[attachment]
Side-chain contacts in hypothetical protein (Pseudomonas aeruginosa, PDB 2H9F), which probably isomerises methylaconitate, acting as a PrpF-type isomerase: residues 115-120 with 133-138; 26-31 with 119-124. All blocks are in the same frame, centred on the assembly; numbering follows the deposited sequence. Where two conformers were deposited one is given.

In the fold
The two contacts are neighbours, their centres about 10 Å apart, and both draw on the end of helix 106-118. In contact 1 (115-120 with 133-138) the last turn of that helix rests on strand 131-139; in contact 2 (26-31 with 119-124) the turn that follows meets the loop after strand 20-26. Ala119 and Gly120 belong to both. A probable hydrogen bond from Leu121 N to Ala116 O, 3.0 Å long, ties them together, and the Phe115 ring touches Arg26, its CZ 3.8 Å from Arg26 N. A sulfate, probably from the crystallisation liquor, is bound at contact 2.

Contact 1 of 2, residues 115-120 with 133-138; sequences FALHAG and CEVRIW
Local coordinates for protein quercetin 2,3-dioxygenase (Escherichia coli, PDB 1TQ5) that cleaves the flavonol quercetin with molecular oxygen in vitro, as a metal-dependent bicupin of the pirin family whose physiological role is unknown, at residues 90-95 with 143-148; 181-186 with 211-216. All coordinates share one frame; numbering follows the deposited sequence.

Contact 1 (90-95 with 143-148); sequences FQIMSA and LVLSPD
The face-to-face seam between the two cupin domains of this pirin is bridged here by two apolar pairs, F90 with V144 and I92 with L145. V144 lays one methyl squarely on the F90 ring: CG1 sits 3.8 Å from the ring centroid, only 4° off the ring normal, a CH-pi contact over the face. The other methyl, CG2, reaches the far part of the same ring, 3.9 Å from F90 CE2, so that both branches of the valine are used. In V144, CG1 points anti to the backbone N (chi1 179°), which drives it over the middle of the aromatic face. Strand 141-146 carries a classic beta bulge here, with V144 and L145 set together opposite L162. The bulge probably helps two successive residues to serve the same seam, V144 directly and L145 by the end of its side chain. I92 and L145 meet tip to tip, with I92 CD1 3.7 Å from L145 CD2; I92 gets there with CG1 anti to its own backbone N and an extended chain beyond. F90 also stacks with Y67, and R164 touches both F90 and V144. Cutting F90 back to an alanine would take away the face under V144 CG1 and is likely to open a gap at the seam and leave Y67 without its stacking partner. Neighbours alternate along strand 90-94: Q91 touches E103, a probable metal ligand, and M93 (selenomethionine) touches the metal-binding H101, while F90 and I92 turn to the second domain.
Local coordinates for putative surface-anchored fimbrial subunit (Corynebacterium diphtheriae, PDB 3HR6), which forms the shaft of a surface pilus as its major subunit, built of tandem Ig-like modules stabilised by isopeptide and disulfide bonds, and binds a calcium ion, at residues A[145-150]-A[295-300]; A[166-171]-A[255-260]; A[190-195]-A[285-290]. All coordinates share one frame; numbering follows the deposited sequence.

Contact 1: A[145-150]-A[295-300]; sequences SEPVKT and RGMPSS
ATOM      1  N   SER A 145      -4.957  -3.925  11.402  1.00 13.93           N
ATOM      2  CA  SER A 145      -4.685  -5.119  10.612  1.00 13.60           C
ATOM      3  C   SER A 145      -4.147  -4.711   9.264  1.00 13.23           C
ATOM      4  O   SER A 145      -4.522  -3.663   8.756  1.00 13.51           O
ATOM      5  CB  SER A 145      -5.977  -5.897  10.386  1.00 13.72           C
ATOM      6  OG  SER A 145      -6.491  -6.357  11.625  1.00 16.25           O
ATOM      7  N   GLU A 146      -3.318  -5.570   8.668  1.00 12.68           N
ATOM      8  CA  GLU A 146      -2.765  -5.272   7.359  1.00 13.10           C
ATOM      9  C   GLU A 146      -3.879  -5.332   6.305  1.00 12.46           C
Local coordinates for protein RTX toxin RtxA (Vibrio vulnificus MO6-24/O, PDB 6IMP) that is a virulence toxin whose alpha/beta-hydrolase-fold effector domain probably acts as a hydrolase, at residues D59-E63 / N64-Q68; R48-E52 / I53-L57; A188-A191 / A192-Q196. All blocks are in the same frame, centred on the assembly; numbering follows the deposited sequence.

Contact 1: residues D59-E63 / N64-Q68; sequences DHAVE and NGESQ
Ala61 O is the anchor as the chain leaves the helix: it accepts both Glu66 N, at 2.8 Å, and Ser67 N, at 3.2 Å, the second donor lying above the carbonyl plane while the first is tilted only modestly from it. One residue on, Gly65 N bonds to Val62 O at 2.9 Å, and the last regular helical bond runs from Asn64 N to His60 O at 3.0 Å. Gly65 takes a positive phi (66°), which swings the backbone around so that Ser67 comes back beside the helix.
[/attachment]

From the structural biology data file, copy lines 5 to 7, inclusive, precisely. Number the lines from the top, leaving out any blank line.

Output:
Local coordinates for protein quercetin 2,3-dioxygenase (Escherichia coli, PDB 1TQ5) that cleaves the flavonol quercetin with molecular oxygen in vitro, as a metal-dependent bicupin of the pirin family whose physiological role is unknown, at residues 90-95 with 143-148; 181-186 with 211-216. All coordinates share one frame; numbering follows the deposited sequence.

Contact 1 (90-95 with 143-148); sequences FQIMSA and LVLSPD
The face-to-face seam between the two cupin domains of this pirin is bridged here by two apolar pairs, F90 with V144 and I92 with L145. V144 lays one methyl squarely on the F90 ring: CG1 sits 3.8 Å from the ring centroid, only 4° off the ring normal, a CH-pi contact over the face. The other methyl, CG2, reaches the far part of the same ring, 3.9 Å from F90 CE2, so that both branches of the valine are used. In V144, CG1 points anti to the backbone N (chi1 179°), which drives it over the middle of the aromatic face. Strand 141-146 carries a classic beta bulge here, with V144 and L145 set together opposite L162. The bulge probably helps two successive residues to serve the same seam, V144 directly and L145 by the end of its side chain. I92 and L145 meet tip to tip, with I92 CD1 3.7 Å from L145 CD2; I92 gets there with CG1 anti to its own backbone N and an extended chain beyond. F90 also stacks with Y67, and R164 touches both F90 and V144. Cutting F90 back to an alanine would take away the face under V144 CG1 and is likely to open a gap at the seam and leave Y67 without its stacking partner. Neighbours alternate along strand 90-94: Q91 touches E103, a probable metal ligand, and M93 (selenomethionine) touches the metal-binding H101, while F90 and I92 turn to the second domain.